This year’s Melbourne Cup stays in trend with recent renewals, with the globalisation of the race perhaps the major theme again.
Having trained the first Irish winner of the Cup since Media Puzzle in 2002, Joseph O’Brien holds the strongest hand numerically in tomorrow morning’s race (4:00am) with no less than four horses.
Aidan O’Brien is next in with three entries which makes this the strongest ever Irish challenge in the race that stops the nation. Charlie Appleby’s Cross Counter won the race last season and he is back to lead a three-strong British challenge.
In all, half of the 24-strong field are foreign-trained and the majority of the remainder were bought from Europe at some stage in recent years with the likely aim of winning the Cup. Only three horses have raced all their life in Australia.
This globalisation of Australia’s favourite race isn’t exactly embraced by Australians, more so that now foreign horses are winning often. Cross Counter led home a British-trained 1-2-3 in the race last season and the year before, Rekindling topped an Irish 1-2-3. Five of the last nine winners have come from Europe.
When Dermot Weld provided the first ever overseas winner of the race with Vintage Crop in 1993, the story was of a sensational training feat - bringing a horse across the world to win the Cup.
Weld provided the next overseas winner with Media Puzzle in 2002 - a famous renewal of the Cup not least because of the winning jockey Damien Oliver, who rode in honour of his brother who had tragically been killed in a racing-related incident a week before the race.
They were magic stories for the Cup, and offered different aspects to an already unique tapestry of history. But travelling horses across continents is no longer unique in the modern day and many feel that what was once an eternally rich source of fabulous racing stories of the small trainer and owner competing and winning on the grandest stage, has now become something of a shootout between the world elite.
As a source of winners and general racing public interest, the race is gaining more traction in Europe, namely Britain and Ireland, as the years go by. If you can’t beat them, join them could be a motto for some of the big Australian owners who are actively pursuing Europe for the perfect Cup horse. Joseph’s win with Rekindling was huge. It was Lloyd Williams’s sixth win in the race but his first with a foreign-trained horse. Now the tycoon owner’s three-strong representation (Master Of Reality, Latrobe and Twilight Payment) comes solely through O’Brien.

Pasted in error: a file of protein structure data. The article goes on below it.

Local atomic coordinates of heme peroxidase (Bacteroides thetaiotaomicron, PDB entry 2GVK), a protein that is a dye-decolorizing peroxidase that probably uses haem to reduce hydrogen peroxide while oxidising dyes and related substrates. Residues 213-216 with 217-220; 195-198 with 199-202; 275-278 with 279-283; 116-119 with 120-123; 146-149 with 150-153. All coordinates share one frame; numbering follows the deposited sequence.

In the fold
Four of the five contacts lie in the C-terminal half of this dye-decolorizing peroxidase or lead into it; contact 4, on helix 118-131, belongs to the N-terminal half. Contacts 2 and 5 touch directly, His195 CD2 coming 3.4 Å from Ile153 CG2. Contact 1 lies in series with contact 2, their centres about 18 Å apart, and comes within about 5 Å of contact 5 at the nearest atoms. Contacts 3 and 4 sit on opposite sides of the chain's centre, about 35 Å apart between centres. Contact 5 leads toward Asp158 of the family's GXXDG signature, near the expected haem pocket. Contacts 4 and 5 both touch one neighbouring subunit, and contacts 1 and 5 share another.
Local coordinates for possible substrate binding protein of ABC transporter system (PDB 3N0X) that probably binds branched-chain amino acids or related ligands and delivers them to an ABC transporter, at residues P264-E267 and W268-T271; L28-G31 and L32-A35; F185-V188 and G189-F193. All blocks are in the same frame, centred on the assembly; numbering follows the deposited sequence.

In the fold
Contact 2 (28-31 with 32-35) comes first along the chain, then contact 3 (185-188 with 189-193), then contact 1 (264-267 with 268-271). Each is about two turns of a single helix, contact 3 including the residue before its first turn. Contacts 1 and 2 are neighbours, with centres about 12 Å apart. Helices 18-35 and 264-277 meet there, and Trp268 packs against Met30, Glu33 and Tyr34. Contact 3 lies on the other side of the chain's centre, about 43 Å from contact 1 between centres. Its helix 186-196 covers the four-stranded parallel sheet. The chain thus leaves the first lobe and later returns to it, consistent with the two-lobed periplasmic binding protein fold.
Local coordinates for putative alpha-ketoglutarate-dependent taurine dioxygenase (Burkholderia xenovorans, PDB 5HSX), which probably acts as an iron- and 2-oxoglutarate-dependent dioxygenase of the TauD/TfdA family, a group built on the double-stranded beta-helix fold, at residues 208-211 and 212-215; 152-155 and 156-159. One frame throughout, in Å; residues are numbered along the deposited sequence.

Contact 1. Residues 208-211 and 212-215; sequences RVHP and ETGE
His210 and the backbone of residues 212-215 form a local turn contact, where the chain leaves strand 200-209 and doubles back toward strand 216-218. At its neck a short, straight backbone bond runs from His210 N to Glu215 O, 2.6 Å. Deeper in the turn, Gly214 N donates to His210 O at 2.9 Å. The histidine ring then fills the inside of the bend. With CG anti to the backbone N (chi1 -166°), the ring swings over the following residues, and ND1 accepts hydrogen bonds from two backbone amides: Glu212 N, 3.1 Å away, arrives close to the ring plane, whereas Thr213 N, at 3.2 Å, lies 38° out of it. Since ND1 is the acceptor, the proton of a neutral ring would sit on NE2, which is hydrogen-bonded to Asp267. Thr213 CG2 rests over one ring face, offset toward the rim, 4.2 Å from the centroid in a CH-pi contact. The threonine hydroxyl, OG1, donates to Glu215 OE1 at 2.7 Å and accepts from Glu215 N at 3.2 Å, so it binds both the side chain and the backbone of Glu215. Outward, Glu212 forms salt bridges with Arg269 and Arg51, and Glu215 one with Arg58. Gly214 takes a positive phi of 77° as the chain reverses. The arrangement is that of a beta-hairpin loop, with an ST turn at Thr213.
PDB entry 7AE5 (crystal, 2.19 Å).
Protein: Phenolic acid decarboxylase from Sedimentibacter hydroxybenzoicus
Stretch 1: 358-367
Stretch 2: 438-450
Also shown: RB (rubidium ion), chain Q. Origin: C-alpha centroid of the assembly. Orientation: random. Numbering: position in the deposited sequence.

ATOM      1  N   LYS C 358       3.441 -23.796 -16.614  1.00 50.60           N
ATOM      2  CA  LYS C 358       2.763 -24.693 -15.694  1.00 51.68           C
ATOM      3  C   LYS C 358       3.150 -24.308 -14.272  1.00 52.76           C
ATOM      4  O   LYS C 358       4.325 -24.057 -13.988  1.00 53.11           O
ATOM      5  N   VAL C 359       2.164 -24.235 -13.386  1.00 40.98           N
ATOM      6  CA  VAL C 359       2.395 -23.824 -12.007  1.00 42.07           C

Joseph’s other runner Downdraft is part-owned by OTI Racing, a big Australian syndicate, who bought in to the son of Camelot after he won a seven-furlong maiden in Dundalk. It is somewhat remarkable to think that Australian owners, desperate to win this famous race, view their best chance of doing so as to employ a 26-year-old based over 15,000km away.
Downdraft actually used to be part-owned by rugby star Ronan O’Gara. He arrived in Melbourne not guaranteed a spot in the Cup but booked his ticket with a comfortable victory in the Hotham Stakes on the first day of the Spring Carnival at Flemington on Saturday.
He will be ridden by Irish expat Johnny Allen which would be a nice story in itself. Allen is from Cork and rode Dromlease Express to win the old Pierse Hurdle for Charles Byrnes in 2004. He moved to Australia to find further opportunities over jumps but was forced to ride on the flat as well. He is now a multiple Group 1-winning jockey and one of the top riders down there.
A win for Downdraft or one of Joseph’s other three would be a monumental achievement for the trainer, irregardless of the recent trends in the race. He would be winning his second Melbourne Cup inside three years fresh off the back of his first ever Breeders’ Cup win.
When Rekindling won for Joseph he was denying his father a first win in the race after years of trying, not that Aidan O’Brien would have minded in the circumstances.
It’s interesting to observe that the Ballydoyle trainer may well have changed the type of horse he brings down under these days. In years gone by it appeared that he favoured bringing proven classy two-milers like Septimus and Mahler, whereas now he is keen to race classy 10/12-furlong horses like Magic Wand and Hunting Horn. Il Paradiso is more of a stayer but he fits the recent winner's trend as a European three-year-old and is perhaps more progressive than his stable companions.
Even if it is with an import, an Australian-trained winner would be welcomed by racing fans down under. They hold three of the first four in the betting - former O’Brien inmate Constantinople, Finche and Vow And Declare. The Japanese-trained Caulfield Cup winner Mer De Glace tops the betting with most firms.
Cross Counter will bid to become the first back-to-back winner since Makybe Diva while the Charlie Fellowes-trained Prince Of Arran is aiming to go two better than his third last season and has a lovely draw in stall seven. Richard Hannon will have his first runner in the Cup with the Middleham Park-owned Raymond Tusk.
Cork owner David Spratt still retains a share in Mustajeer, Ger Lyons’s Ebor winner now trained by Australian Kris Lees, while Steel Prince is another former Irish runner aiming to win the €4 million contest having spent his early career with Patrick Prendergast.